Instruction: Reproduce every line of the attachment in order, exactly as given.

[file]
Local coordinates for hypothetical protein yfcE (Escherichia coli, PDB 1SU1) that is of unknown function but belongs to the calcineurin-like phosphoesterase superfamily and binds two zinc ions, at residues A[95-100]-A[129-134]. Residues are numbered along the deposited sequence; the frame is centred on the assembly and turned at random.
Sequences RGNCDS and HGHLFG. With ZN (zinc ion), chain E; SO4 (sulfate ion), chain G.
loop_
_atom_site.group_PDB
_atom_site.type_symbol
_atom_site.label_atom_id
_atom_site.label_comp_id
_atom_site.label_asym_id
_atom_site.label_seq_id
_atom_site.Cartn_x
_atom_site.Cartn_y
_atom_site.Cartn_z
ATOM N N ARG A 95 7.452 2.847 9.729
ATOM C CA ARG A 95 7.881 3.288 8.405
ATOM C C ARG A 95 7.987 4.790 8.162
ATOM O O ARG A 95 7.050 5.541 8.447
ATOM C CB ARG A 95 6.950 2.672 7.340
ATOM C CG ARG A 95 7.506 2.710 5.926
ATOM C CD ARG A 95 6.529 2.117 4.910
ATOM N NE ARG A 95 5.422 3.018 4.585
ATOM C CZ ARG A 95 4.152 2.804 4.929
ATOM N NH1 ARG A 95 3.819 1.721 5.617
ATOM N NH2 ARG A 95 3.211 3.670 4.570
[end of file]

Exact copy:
Local coordinates for hypothetical protein yfcE (Escherichia coli, PDB 1SU1) that is of unknown function but belongs to the calcineurin-like phosphoesterase superfamily and binds two zinc ions, at residues A[95-100]-A[129-134]. Residues are numbered along the deposited sequence; the frame is centred on the assembly and turned at random.
Sequences RGNCDS and HGHLFG. With ZN (zinc ion), chain E; SO4 (sulfate ion), chain G.
loop_
_atom_site.group_PDB
_atom_site.type_symbol
_atom_site.label_atom_id
_atom_site.label_comp_id
_atom_site.label_asym_id
_atom_site.label_seq_id
_atom_site.Cartn_x
_atom_site.Cartn_y
_atom_site.Cartn_z
ATOM N N ARG A 95 7.452 2.847 9.729
ATOM C CA ARG A 95 7.881 3.288 8.405
ATOM C C ARG A 95 7.987 4.790 8.162
ATOM O O ARG A 95 7.050 5.541 8.447
ATOM C CB ARG A 95 6.950 2.672 7.340
ATOM C CG ARG A 95 7.506 2.710 5.926
ATOM C CD ARG A 95 6.529 2.117 4.910
ATOM N NE ARG A 95 5.422 3.018 4.585
ATOM C CZ ARG A 95 4.152 2.804 4.929
ATOM N NH1 ARG A 95 3.819 1.721 5.617
ATOM N NH2 ARG A 95 3.211 3.670 4.570